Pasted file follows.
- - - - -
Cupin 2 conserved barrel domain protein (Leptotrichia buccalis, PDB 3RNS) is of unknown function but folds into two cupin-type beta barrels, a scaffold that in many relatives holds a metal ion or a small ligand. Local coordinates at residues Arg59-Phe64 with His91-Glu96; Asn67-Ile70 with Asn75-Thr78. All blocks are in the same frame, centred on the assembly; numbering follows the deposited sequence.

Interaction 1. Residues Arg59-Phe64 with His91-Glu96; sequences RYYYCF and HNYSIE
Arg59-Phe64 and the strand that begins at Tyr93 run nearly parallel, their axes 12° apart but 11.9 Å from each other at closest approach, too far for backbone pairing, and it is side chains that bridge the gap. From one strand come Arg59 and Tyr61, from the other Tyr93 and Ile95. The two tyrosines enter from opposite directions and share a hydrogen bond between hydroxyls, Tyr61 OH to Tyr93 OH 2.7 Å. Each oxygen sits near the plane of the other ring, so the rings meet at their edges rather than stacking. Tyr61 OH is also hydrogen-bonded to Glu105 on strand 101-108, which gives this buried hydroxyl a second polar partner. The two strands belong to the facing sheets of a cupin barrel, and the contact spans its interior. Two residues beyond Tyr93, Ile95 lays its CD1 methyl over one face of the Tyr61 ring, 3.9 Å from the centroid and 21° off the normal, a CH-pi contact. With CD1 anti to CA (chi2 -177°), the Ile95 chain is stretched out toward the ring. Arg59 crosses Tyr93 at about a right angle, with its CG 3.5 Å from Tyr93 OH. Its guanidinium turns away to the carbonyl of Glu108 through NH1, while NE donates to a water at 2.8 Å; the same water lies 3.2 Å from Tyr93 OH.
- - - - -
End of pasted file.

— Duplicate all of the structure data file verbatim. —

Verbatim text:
Cupin 2 conserved barrel domain protein (Leptotrichia buccalis, PDB 3RNS) is of unknown function but folds into two cupin-type beta barrels, a scaffold that in many relatives holds a metal ion or a small ligand. Local coordinates at residues Arg59-Phe64 with His91-Glu96; Asn67-Ile70 with Asn75-Thr78. All blocks are in the same frame, centred on the assembly; numbering follows the deposited sequence.

Interaction 1. Residues Arg59-Phe64 with His91-Glu96; sequences RYYYCF and HNYSIE
Arg59-Phe64 and the strand that begins at Tyr93 run nearly parallel, their axes 12° apart but 11.9 Å from each other at closest approach, too far for backbone pairing, and it is side chains that bridge the gap. From one strand come Arg59 and Tyr61, from the other Tyr93 and Ile95. The two tyrosines enter from opposite directions and share a hydrogen bond between hydroxyls, Tyr61 OH to Tyr93 OH 2.7 Å. Each oxygen sits near the plane of the other ring, so the rings meet at their edges rather than stacking. Tyr61 OH is also hydrogen-bonded to Glu105 on strand 101-108, which gives this buried hydroxyl a second polar partner. The two strands belong to the facing sheets of a cupin barrel, and the contact spans its interior. Two residues beyond Tyr93, Ile95 lays its CD1 methyl over one face of the Tyr61 ring, 3.9 Å from the centroid and 21° off the normal, a CH-pi contact. With CD1 anti to CA (chi2 -177°), the Ile95 chain is stretched out toward the ring. Arg59 crosses Tyr93 at about a right angle, with its CG 3.5 Å from Tyr93 OH. Its guanidinium turns away to the carbonyl of Glu108 through NH1, while NE donates to a water at 2.8 Å; the same water lies 3.2 Å from Tyr93 OH.